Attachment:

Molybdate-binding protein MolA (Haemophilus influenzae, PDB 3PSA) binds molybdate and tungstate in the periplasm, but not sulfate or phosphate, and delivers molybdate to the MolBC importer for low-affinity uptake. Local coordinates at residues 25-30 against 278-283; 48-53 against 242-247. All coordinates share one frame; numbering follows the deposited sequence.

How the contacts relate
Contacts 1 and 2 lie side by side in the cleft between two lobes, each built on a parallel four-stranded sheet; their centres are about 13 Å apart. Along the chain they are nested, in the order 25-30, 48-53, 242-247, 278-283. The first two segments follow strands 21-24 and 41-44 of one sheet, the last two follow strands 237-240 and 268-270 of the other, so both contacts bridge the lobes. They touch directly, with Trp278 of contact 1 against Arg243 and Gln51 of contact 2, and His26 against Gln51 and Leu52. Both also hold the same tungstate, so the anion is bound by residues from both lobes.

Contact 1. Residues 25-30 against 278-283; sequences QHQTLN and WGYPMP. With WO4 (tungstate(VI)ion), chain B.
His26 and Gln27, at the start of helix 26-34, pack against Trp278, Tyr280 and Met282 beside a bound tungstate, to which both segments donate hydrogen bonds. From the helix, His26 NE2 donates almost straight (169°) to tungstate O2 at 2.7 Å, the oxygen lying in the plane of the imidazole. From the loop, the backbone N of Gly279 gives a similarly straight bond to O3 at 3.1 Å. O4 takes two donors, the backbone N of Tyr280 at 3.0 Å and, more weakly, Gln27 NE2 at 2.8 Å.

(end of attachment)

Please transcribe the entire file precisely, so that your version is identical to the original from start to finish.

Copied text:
Molybdate-binding protein MolA (Haemophilus influenzae, PDB 3PSA) binds molybdate and tungstate in the periplasm, but not sulfate or phosphate, and delivers molybdate to the MolBC importer for low-affinity uptake. Local coordinates at residues 25-30 against 278-283; 48-53 against 242-247. All coordinates share one frame; numbering follows the deposited sequence.

How the contacts relate
Contacts 1 and 2 lie side by side in the cleft between two lobes, each built on a parallel four-stranded sheet; their centres are about 13 Å apart. Along the chain they are nested, in the order 25-30, 48-53, 242-247, 278-283. The first two segments follow strands 21-24 and 41-44 of one sheet, the last two follow strands 237-240 and 268-270 of the other, so both contacts bridge the lobes. They touch directly, with Trp278 of contact 1 against Arg243 and Gln51 of contact 2, and His26 against Gln51 and Leu52. Both also hold the same tungstate, so the anion is bound by residues from both lobes.

Contact 1. Residues 25-30 against 278-283; sequences QHQTLN and WGYPMP. With WO4 (tungstate(VI)ion), chain B.
His26 and Gln27, at the start of helix 26-34, pack against Trp278, Tyr280 and Met282 beside a bound tungstate, to which both segments donate hydrogen bonds. From the helix, His26 NE2 donates almost straight (169°) to tungstate O2 at 2.7 Å, the oxygen lying in the plane of the imidazole. From the loop, the backbone N of Gly279 gives a similarly straight bond to O3 at 3.1 Å. O4 takes two donors, the backbone N of Tyr280 at 3.0 Å and, more weakly, Gln27 NE2 at 2.8 Å.